The damage caused by bark beetles and shipworms
The Center for Conservation Science and Restoration Techniques is also examining the extent of deterioration of wooden buildings in the project “Study on assessment of influence of ambient environment on cultural heritage and countermeasures.” Among the wooden buildings subject to a severe outdoor environment, particularly the Itsukushima Shrine in Miyajima-cho, Hatsukaichi City, Hiroshima faces stern conditions, such as harsh weather and the influence of seawater. It is affected by intense UV rays, wind, rain, seawater and waves, and was also heavily damaged by gribbles and shipworms under the sea. We are now studying how to prevent the wood from deteriorating in this situation, and how to restore the deteriorated wood and what restoration materials to use. Therefore, we are conducting physical tests such as a strength test, curing test and exposure test in various forms at the local site. In this way, we are investigating the optimum techniques to use. We hope that the results obtained by such examinations will be adopted for other wooden buildings.
Removing plaster on side wall
Removed plaster piece
The Center for Conservation Science and Restoration Techniques has been removing the mural paintings of Kitora Tumulus as part of a project “Investigation on Conservation for special historic site Kitora Tumulus” entrusted by the Agency for Cultural Affairs.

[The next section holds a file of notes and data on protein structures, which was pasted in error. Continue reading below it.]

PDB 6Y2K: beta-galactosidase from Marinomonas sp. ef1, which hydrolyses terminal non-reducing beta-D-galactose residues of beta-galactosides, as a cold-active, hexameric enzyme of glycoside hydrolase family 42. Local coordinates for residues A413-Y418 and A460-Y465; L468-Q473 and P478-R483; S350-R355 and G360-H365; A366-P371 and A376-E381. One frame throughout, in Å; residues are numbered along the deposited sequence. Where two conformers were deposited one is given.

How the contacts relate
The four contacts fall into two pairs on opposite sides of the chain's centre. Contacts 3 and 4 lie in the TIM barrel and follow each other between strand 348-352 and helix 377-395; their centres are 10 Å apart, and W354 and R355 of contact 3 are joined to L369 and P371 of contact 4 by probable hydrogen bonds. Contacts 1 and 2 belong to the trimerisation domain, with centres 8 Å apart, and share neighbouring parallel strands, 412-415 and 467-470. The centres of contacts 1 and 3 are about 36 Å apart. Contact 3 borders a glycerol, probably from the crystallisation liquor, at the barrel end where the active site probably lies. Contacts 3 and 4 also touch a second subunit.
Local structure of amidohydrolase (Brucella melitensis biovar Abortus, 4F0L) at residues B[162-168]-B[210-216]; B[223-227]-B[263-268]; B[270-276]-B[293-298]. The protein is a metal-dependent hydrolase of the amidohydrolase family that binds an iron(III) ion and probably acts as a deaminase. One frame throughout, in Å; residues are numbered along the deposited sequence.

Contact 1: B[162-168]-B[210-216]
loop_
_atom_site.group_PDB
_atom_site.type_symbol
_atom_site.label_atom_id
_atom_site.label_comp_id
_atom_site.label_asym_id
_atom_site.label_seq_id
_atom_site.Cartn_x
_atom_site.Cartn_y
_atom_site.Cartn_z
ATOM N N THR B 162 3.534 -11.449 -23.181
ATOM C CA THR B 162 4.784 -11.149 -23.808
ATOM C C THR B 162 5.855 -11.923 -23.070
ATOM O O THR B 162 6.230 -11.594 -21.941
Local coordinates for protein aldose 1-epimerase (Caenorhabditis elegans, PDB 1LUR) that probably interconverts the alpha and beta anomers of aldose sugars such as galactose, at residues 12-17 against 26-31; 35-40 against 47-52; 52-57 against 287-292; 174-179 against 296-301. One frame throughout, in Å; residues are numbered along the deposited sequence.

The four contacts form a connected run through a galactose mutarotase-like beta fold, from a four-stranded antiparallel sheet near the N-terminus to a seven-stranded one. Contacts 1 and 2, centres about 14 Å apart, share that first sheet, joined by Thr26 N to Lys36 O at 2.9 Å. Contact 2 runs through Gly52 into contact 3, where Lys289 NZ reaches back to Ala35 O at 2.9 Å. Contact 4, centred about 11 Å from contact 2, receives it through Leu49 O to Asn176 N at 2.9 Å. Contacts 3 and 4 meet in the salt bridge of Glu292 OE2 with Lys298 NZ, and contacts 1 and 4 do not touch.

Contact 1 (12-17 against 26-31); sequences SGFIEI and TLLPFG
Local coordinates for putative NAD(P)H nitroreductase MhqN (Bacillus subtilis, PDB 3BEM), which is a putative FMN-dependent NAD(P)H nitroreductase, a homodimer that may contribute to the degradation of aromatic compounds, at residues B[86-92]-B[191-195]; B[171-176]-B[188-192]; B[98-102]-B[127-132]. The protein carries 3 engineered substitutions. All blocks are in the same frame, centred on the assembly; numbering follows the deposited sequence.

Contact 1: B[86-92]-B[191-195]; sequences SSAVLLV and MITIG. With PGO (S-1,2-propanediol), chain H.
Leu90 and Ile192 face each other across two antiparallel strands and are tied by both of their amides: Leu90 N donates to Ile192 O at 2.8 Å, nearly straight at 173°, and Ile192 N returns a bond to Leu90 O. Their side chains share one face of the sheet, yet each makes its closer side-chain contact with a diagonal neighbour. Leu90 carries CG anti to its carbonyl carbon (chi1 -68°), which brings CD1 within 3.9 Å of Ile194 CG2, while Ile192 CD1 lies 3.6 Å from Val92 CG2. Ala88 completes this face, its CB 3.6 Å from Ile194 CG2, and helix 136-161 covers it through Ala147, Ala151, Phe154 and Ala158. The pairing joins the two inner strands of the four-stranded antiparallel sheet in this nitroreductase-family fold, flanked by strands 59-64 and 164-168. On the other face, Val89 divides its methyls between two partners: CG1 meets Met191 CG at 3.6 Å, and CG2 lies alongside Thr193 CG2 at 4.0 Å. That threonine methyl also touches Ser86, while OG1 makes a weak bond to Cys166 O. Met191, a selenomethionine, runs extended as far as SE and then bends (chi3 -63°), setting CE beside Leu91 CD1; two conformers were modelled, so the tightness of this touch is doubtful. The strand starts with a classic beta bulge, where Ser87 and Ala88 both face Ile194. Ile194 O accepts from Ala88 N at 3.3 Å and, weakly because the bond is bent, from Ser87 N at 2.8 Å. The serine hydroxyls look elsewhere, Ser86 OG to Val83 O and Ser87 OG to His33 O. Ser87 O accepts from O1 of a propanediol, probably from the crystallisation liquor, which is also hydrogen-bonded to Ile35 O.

Following the first work of removing in May, we continued the work in two periods of three weeks each, from October 19 to November 6, and from November 16 to December 4. Although the work in autumn took longer than that in May, performing the removal over periods of three weeks each enabled efficient removal progress. All plaster on the ceiling was detached by this latest work, and we will be able to resume removal of the plaster on the side walls for the first time in two years. We will continue to inspect the in side of the tumuls periodically, while irradiating UV-C to control microorganisms, and conduct removal again next year.
Presentation by a participant
Studying folk materials associated with urushi and collecting of urushi sap
Evaluation Seminar, 2007 of the International Course on the Conservation of Japanese Lacquer was held for a week from September 10. This international course on conservation is a joint project with ICCROM, whose headquarter is in Rome. Courses on urushi (Japanese lacquer) and Japanese paper are held in alternating years. Since this year was the fifth year of the course on urushi, the format was changed; instead of the regular course, past participants met to hold an evaluation seminar. On the first two days, 11 participants made presentations concerning how they are utilizing what they learned in the course in their current work while on the last 3 days, the participants went on a study tour to deepen understanding about urushi. Presentations by participants revealed cases in which the experience and knowledge obtained during the three-weeks’ course in the past are being put to use in the conservation of cultural properties made of urushi in various nations. This and the exchange of diverse information concerning urushi were extremely meaningful not only for the participants but also for us in conducting future courses.